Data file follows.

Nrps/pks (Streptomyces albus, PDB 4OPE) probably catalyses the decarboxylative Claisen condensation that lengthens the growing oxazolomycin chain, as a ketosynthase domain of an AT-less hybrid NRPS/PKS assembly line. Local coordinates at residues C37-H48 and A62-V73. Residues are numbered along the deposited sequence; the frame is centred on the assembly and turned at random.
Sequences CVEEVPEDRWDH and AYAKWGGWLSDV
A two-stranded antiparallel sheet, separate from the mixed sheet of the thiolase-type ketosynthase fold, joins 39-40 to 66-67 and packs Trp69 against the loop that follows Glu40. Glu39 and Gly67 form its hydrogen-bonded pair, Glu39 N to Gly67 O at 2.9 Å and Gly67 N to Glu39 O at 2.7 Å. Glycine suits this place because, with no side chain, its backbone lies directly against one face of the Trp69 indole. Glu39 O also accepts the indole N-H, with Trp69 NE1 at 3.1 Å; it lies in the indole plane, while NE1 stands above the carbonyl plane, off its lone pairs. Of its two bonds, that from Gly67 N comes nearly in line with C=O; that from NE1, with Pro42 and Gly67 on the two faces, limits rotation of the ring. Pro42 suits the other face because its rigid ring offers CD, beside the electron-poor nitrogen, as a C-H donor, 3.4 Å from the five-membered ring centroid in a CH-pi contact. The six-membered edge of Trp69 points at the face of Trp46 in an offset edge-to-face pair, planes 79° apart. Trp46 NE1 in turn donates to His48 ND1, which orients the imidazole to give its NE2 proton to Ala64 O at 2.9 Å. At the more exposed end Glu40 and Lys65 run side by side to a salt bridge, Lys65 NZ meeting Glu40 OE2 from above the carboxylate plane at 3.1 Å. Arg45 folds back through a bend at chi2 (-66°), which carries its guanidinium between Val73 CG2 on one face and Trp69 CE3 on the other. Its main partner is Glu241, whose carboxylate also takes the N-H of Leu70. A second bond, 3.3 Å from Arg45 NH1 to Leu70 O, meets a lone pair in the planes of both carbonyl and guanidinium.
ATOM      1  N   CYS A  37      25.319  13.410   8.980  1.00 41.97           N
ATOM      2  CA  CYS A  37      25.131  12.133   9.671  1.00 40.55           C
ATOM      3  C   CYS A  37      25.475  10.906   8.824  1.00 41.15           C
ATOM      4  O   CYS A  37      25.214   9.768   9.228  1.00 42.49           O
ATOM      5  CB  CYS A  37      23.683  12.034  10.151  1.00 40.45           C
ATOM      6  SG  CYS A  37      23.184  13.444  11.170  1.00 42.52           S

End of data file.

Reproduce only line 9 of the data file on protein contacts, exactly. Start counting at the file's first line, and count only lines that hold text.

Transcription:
ATOM      6  SG  CYS A  37      23.184  13.444  11.170  1.00 42.52           S